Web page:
About the wreath, it is common now in Indonesia to symbolize prosperity by a wreath of padi (raw rice) and kapas (cotton). Padi usually placed in the observer's left, cotton in the right. The wreath of padi and kapas maybe took their current form from the green wreath of the presidential emblem. I still don't know what kind of plant it is.

Soeharto took the presidential office in 1967, and the internal condition forced him to stabilize the country first, other matters next. During his 32 years reign, he focused the administrations to deal mainly with economic and social development. The success was so great, that he seems to have forgot nationalism matters. People weren't reminded to admire national symbols as much as in the Soekarno's era, and were allowed to be get used with national symbols without any interest or cause to take a deep look at their historical background and meaning. Furthermore, he always reminded people about the form of the state, an unitary state. So, a flag, just a flag (the Sang Saka Merah Putih--The Lofty Red-White), was enough to represent Indonesia. By this way, he was never seen with the presidential flag in general meeting place or public gathering. Maybe the flag is still kept in the office, but combined with the low level of Indonesian heraldic tradition, people are little concerned about national emblems.

In 1998, Habibie succeeded Soeharto as president. People were given a new look of the presidential nuance. Habibie was more warm and open to the public than his predecessor. Besides, people now noticed when the president makes an official speech, the national anthem will be played first, and the whole nations will see the president make speech with the national flag behind him. Maybe these customs are common in other countries, but since the 70s, Indonesians have forgotten those customs. Habibie seemed to place more attention in national symbols, mainly the flag and the anthem. But he did not have enough time to publicize the proper way of caring for national symbols. He resigned just a year after he took the office, and the presidential flag was still never seen itself nor was its existence known to the public.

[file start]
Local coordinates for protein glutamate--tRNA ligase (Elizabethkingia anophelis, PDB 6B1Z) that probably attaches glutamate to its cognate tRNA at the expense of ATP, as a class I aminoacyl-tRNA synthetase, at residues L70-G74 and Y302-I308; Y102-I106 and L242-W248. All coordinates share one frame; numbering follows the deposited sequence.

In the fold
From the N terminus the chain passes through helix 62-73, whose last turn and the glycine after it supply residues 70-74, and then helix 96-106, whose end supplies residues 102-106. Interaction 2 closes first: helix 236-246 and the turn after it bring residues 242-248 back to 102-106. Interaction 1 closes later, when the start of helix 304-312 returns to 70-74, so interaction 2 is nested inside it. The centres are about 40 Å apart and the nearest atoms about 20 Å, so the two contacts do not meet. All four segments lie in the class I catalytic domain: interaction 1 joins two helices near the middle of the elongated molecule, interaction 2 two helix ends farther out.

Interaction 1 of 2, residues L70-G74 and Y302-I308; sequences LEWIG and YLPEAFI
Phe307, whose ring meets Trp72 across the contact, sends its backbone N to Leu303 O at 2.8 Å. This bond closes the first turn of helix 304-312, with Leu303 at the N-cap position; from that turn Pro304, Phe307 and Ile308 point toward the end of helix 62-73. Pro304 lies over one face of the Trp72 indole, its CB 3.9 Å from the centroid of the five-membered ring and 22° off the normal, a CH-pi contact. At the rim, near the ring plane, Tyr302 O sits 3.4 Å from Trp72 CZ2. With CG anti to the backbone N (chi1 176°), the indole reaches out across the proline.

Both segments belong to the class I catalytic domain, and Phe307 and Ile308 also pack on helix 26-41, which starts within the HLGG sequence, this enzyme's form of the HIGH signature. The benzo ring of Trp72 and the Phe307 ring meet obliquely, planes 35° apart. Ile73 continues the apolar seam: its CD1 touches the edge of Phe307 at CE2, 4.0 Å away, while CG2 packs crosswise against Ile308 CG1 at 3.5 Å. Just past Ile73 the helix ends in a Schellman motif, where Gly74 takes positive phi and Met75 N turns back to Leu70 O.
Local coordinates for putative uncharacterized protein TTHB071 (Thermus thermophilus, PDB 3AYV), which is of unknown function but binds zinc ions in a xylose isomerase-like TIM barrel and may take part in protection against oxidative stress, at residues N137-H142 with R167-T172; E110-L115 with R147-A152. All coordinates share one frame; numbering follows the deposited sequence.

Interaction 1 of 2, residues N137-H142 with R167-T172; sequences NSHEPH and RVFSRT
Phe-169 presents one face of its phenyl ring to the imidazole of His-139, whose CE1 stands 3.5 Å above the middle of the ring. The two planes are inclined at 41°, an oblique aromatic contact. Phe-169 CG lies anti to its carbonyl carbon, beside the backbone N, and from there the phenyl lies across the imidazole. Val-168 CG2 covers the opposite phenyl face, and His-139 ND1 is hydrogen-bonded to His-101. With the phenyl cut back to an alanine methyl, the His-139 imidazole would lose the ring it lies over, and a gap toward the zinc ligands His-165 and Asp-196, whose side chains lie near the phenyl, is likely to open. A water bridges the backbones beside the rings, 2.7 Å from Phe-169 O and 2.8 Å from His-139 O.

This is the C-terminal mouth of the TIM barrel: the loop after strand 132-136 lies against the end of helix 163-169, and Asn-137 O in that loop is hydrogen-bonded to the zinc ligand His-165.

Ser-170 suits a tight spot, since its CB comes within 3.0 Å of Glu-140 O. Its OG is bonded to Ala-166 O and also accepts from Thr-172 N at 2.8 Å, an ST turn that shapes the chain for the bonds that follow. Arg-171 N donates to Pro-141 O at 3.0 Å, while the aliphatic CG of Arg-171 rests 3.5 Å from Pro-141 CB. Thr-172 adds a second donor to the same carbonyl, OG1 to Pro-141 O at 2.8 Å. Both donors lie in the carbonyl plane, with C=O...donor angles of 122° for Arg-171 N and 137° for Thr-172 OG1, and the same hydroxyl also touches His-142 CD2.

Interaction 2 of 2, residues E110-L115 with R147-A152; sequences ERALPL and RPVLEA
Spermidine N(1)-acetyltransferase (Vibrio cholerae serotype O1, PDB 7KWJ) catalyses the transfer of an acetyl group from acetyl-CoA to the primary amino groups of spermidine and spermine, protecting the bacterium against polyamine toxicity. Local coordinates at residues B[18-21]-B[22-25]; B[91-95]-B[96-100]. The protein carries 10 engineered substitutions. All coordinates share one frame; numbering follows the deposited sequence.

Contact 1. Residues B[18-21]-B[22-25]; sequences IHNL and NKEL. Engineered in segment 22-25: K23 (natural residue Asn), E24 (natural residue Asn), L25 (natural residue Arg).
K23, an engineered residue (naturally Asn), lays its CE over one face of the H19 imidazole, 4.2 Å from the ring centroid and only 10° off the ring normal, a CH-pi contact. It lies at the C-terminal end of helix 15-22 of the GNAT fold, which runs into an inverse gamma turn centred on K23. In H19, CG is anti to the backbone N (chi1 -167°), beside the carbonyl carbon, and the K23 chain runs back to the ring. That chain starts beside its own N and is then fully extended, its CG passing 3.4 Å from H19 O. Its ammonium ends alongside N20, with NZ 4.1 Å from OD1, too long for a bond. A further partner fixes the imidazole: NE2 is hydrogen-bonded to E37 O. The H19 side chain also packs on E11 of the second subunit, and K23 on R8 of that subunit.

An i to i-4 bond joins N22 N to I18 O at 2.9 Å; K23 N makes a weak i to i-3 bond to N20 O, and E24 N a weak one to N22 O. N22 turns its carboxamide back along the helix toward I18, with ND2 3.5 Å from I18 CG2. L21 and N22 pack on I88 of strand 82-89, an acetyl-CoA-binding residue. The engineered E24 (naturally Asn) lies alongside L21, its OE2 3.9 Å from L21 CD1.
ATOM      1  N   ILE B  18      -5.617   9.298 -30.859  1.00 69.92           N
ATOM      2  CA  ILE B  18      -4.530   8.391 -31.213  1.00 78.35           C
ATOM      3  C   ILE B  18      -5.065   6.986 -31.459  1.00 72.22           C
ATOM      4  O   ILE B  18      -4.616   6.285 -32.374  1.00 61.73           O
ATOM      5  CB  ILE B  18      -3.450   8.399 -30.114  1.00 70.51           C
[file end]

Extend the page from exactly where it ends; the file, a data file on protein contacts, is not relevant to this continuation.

The year 1999 witnessed dramatic change in Indonesia's political life, as well as almost every aspect of Indonesians life. Mr. Abdurrahman Wahid (also known as Gus Dur) took the presidential office, emerged as a leader from no political party involved in the last election (although he is closely related to one of the major parties, Partai Kebangkitan Bangsa--National Awakening Party). The economic crisis in Indonesia forced him to focus first on economic matters. He is a 'loose' man, does not like protocol so much (some says that that is his way to make the people feel one step closer to the president). So far, President Abdurrahman Wahid never seems to used the presidential flag. Because he was just took the office for about two months, the economics will still be his focus. So, it will be to early to predict whether he will display the proper way to care for national symbols or not.

As well there are separatist movements in Indonesia, which use flags successfully to show their existence. People are now aware of their existence when they see their flag, or at least will ask a question about what flag it is... Moreover, the debate about state form, whether to keep the unitary one or change it to a federal one is still in process, and no matter which one will be adopted, provinces or regions will have a bigger say than the capital. This can lead people to have deep pride in their regions, and in the end, maybe raise regional/provincial flags, not just political or rebel flags.
Sammy Kanadi, 14 December 1999

A French warship visiting Indonesia sent me a report on Indonesian flags. The presidential flag does not exist any more.
Armand Noel du Payrat, 13 June 2001